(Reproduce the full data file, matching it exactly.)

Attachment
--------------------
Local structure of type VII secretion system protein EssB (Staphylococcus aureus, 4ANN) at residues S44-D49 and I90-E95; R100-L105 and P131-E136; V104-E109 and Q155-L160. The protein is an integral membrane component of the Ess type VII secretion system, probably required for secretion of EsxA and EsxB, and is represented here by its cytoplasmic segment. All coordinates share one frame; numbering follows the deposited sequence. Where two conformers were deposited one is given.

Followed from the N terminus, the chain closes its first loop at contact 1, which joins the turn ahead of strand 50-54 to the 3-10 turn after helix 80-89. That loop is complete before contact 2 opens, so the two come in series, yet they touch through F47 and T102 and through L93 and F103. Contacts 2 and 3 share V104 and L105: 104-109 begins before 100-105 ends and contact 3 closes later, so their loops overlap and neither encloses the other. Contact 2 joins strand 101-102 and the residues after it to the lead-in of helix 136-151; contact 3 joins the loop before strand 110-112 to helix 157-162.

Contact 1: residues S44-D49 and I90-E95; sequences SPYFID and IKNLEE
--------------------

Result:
Local structure of type VII secretion system protein EssB (Staphylococcus aureus, 4ANN) at residues S44-D49 and I90-E95; R100-L105 and P131-E136; V104-E109 and Q155-L160. The protein is an integral membrane component of the Ess type VII secretion system, probably required for secretion of EsxA and EsxB, and is represented here by its cytoplasmic segment. All coordinates share one frame; numbering follows the deposited sequence. Where two conformers were deposited one is given.

Followed from the N terminus, the chain closes its first loop at contact 1, which joins the turn ahead of strand 50-54 to the 3-10 turn after helix 80-89. That loop is complete before contact 2 opens, so the two come in series, yet they touch through F47 and T102 and through L93 and F103. Contacts 2 and 3 share V104 and L105: 104-109 begins before 100-105 ends and contact 3 closes later, so their loops overlap and neither encloses the other. Contact 2 joins strand 101-102 and the residues after it to the lead-in of helix 136-151; contact 3 joins the loop before strand 110-112 to helix 157-162.

Contact 1: residues S44-D49 and I90-E95; sequences SPYFID and IKNLEE